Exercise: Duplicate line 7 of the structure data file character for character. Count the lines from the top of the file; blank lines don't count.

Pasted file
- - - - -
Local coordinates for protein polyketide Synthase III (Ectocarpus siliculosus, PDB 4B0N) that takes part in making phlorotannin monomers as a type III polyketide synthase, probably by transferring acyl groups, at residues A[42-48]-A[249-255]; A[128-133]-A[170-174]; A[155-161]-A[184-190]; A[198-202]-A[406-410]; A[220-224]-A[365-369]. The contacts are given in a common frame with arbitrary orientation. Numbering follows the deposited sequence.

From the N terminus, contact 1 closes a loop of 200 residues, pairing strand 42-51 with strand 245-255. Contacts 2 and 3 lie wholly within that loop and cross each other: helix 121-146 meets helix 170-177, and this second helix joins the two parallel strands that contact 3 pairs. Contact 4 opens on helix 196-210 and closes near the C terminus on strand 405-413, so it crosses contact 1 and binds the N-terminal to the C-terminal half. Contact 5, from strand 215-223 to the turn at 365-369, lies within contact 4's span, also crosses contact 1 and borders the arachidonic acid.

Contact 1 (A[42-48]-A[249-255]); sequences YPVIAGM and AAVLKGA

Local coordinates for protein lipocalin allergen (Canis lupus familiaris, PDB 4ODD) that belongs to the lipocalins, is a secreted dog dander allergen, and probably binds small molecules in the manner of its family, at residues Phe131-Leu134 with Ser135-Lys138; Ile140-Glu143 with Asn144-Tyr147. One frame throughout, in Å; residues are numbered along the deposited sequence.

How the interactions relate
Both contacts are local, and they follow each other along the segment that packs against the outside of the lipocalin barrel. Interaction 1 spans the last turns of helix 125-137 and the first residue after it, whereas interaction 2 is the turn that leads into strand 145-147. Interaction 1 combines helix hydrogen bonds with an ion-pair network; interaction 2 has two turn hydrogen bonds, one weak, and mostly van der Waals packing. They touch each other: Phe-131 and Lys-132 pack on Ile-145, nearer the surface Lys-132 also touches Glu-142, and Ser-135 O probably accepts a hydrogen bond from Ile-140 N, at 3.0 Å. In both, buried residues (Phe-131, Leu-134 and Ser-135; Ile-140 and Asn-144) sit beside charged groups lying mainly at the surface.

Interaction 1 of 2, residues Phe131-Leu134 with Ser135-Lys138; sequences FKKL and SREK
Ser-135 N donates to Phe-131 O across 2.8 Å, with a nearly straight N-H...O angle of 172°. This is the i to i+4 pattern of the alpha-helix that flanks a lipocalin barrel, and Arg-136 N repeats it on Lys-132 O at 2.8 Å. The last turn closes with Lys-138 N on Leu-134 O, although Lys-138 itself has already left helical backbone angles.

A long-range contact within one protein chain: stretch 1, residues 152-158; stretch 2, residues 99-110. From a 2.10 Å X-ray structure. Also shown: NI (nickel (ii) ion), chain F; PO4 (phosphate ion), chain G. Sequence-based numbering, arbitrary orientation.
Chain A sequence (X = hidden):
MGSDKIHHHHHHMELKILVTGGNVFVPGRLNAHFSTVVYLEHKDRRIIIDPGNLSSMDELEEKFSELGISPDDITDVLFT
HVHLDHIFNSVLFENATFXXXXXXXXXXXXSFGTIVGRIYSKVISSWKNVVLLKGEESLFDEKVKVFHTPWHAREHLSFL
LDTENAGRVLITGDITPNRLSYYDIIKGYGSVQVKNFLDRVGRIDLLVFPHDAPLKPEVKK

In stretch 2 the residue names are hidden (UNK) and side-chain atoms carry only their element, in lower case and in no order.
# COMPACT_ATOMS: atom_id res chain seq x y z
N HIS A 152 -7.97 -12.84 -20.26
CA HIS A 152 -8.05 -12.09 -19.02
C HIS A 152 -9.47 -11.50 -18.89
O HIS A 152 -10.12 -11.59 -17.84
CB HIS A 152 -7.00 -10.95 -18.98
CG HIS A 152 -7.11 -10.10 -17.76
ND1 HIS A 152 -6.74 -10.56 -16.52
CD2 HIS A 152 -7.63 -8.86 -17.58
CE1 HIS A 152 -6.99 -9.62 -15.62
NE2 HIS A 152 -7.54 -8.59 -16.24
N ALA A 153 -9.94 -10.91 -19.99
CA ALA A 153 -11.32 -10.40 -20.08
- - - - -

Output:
Interaction 1 of 2, residues Phe131-Leu134 with Ser135-Lys138; sequences FKKL and SREK